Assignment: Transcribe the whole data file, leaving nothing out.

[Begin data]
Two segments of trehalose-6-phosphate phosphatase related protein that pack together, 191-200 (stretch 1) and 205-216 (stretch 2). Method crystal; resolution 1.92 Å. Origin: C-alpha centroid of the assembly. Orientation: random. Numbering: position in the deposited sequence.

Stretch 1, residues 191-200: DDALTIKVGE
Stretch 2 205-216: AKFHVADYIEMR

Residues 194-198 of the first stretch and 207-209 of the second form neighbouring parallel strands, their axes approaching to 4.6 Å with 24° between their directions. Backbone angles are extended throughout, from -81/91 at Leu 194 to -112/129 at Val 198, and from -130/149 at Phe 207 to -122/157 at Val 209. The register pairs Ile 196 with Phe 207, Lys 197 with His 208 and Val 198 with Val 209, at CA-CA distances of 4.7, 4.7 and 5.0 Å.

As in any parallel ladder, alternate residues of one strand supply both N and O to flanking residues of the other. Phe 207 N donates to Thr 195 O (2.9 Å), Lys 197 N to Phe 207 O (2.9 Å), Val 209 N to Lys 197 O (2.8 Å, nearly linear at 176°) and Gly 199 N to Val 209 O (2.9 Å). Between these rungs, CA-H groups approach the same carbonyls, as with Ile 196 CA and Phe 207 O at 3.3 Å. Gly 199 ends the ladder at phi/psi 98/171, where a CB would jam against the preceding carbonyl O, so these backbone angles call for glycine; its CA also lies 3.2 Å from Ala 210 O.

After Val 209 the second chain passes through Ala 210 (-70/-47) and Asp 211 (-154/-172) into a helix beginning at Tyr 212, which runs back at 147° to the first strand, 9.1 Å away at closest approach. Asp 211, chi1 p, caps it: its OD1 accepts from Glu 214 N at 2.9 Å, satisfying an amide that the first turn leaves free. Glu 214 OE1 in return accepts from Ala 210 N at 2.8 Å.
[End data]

Two segments of trehalose-6-phosphate phosphatase related protein that pack together, 191-200 (stretch 1) and 205-216 (stretch 2). Method crystal; resolution 1.92 Å. Origin: C-alpha centroid of the assembly. Orientation: random. Numbering: position in the deposited sequence.

Stretch 1, residues 191-200: DDALTIKVGE
Stretch 2 205-216: AKFHVADYIEMR

Residues 194-198 of the first stretch and 207-209 of the second form neighbouring parallel strands, their axes approaching to 4.6 Å with 24° between their directions. Backbone angles are extended throughout, from -81/91 at Leu 194 to -112/129 at Val 198, and from -130/149 at Phe 207 to -122/157 at Val 209. The register pairs Ile 196 with Phe 207, Lys 197 with His 208 and Val 198 with Val 209, at CA-CA distances of 4.7, 4.7 and 5.0 Å.

As in any parallel ladder, alternate residues of one strand supply both N and O to flanking residues of the other. Phe 207 N donates to Thr 195 O (2.9 Å), Lys 197 N to Phe 207 O (2.9 Å), Val 209 N to Lys 197 O (2.8 Å, nearly linear at 176°) and Gly 199 N to Val 209 O (2.9 Å). Between these rungs, CA-H groups approach the same carbonyls, as with Ile 196 CA and Phe 207 O at 3.3 Å. Gly 199 ends the ladder at phi/psi 98/171, where a CB would jam against the preceding carbonyl O, so these backbone angles call for glycine; its CA also lies 3.2 Å from Ala 210 O.

After Val 209 the second chain passes through Ala 210 (-70/-47) and Asp 211 (-154/-172) into a helix beginning at Tyr 212, which runs back at 147° to the first strand, 9.1 Å away at closest approach. Asp 211, chi1 p, caps it: its OD1 accepts from Glu 214 N at 2.9 Å, satisfying an amide that the first turn leaves free. Glu 214 OE1 in return accepts from Ala 210 N at 2.8 Å.